How to Alienate an Editor

IMG_5934^ReadWriteEditThe conversation began October 9: “What would be your charges for editing 300 page ms?”

Seems like a simple answer would be in order, right? Just quote a figure and wait for his reply.

But the cost depends on what kind of editing the potential client might need, and whether or not we’d work well together, and–to be honest–whether or not I want to expend much energy on his manuscript. After all, I have to like the story, too, if I’m going to spend weeks or months helping an author prepare a novel for publication.

So, I asked a question or two in return, and included a list of services and fees.

A couple days later, he asked for that information again. I sent it.

Four days after that, he told me a little about himself–he’d spent several years as an editor, too–and then asked for a break on the fees. He also asked (“since you live in Vancouver”) if I’d read an article he’d written.

I don’t live in Canada.

My reply:

Let’s do this: send your first five pages — or any set of five consecutive pages, the rougher the better — and I’ll provide edits for free, which is a courtesy for new clients.

Then we can evaluate one another, and decide if we’ll be a good team.

Not only do I freelance as an editor, but I currently work for a publishing company, so I’m almost always working on a project for someone else, in addition to producing my own writing. If you need a quick turnaround (within a month, for instance), I may not be the editor you need. However, if you have a couple of months, I can accept the assignment.

…If we decide to work together, I’ll propose a flat fee for the manuscript then. Sound good?

If we decided to work together. If.

Another couple of days, he sent his five pages, I edited and returned them, and all seemed well with the world.

The potential client:

Thanks for sending  a sample edit and your comments. Where do we go from here?

He asked questions about the editing process and, once more, inquired about the fees.

Me:

In answer to your question about changes: Sometimes I make changes directly in the text, but the author always sees those changes and can make his own revisions or leave things the same. As for the comments in the margins, I use those to explain why I made a change, or why an author should consider a change.

…As for the fee, I must be honest: It’s probably going to be expensive. I’ll consider dropping the…rate down to $__/page, but that’s still a hefty price.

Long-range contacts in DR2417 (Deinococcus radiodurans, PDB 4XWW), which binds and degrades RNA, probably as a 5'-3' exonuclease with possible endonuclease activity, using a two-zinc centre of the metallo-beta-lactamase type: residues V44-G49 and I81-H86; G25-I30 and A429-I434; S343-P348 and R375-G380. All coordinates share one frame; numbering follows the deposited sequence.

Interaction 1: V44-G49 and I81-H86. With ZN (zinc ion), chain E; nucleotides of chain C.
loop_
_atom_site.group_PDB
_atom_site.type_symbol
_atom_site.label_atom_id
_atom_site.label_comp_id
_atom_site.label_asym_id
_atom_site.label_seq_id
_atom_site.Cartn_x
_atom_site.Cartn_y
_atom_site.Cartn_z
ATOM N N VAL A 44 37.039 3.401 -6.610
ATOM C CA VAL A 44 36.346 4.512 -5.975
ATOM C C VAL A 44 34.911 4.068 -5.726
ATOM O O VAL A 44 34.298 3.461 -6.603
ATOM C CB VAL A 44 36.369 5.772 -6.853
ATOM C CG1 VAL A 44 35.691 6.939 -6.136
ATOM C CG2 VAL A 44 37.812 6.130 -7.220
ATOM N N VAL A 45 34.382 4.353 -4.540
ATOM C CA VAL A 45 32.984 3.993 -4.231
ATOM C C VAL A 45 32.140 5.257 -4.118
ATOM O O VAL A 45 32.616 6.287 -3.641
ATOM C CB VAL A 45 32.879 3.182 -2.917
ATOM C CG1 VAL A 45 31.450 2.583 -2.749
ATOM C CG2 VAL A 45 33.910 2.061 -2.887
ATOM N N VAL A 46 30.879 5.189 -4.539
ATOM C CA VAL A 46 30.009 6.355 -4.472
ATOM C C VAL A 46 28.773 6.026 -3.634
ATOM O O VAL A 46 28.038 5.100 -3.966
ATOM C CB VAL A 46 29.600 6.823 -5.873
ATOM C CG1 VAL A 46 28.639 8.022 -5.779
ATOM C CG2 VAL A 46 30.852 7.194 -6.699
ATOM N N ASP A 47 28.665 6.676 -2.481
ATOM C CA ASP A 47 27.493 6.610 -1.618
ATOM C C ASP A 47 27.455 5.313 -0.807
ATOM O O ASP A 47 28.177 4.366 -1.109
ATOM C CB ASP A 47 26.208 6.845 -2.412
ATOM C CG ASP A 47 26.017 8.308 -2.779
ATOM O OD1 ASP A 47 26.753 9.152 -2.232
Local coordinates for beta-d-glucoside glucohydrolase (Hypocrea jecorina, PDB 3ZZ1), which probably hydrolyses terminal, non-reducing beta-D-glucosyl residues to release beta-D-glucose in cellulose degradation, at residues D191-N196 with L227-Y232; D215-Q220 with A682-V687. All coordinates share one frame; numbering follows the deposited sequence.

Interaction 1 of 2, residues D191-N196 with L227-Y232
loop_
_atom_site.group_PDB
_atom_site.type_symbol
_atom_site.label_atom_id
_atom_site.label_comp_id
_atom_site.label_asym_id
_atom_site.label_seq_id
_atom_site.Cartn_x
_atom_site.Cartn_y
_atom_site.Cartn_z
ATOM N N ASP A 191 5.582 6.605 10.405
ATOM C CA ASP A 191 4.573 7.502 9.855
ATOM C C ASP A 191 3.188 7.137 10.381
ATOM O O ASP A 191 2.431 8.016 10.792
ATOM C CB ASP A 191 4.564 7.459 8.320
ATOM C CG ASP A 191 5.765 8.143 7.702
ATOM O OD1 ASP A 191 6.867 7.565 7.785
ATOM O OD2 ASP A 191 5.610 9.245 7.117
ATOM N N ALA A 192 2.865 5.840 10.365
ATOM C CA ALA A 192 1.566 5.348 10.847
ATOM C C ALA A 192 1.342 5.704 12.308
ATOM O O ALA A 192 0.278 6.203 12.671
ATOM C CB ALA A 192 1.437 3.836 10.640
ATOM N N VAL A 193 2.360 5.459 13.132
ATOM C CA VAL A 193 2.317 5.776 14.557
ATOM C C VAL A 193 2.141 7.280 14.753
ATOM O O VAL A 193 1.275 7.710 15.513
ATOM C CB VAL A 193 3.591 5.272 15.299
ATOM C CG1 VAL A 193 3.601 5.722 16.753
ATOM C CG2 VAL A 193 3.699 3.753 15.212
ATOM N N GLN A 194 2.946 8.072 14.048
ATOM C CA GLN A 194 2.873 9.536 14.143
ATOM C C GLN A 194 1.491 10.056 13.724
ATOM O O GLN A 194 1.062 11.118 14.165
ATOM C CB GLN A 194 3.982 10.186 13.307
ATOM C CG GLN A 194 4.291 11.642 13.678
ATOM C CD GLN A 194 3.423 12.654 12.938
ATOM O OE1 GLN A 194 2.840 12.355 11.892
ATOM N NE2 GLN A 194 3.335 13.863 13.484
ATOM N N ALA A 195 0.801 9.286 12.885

…Are you sure you want to pay for an editor at this stage…?

…I’d like to find out whether or not we’ll work well together. To that end, there’s a questionnaire…(By asking these questions, I get to know you as a person and as an author, and am more able to make an informed decision.

A month passed. I moved on to other projects.

Then the author responded, only halfway answering vital questions, which I re-asked. Turns out, what I thought was a novel was actually autobiographical material recounting the author’s experiences as an immigrant to Canada from India. Caught my interest, but from what I’d read of the manuscript, the story needed shaping.

So I made further suggestions for the author to consider, including the notion that he might consider beta readers (colleagues, friends) who could provide feedback on the book at no cost to him. After all, he seemed concerned about the cost of a professional edit, and readers can be the best editors, in that they know what they like and what they don’t. Honest, detailed feedback from beta readers can be an author’s goldmine.

The author:

I am sending you synopsis of my ms which answers most of your questions. The ms i complete and ready to be sent. I have been a copy editor with newspapers so I am hoping my ms will not need much editing. However, I would welcome critique of the story/ structure etc.

Would you be inclined to do a sample edit? Plse advise.

Journalistic writing is different from fiction in goal and structure: one conveys information first then story, while one focuses on story while interspersing information as necessary. These are generalities, of course–sometimes journalism can read like fiction, and sometimes a novel can use the form of journalism to tell its story.

Still, simply because one is experienced at one type of writing does not mean one is prepared for the other. In this case, the author needed an editor to help shape the material into a coherent, smooth story rather than just a list of facts and events.

My response:

I did a sample edit back in October (document attached), but if you want a critique (…evaluation of story, structure, etc.), go ahead and send along the whole manuscript.

…FYI: I will be working on two existing projects, as well, so if you have a deadline, please let me know so I can adjust my schedule accordingly.

If this response sounds clipped, it is. I was annoyed at the circular conversation, at the covering of old ground and the lack of forward motion.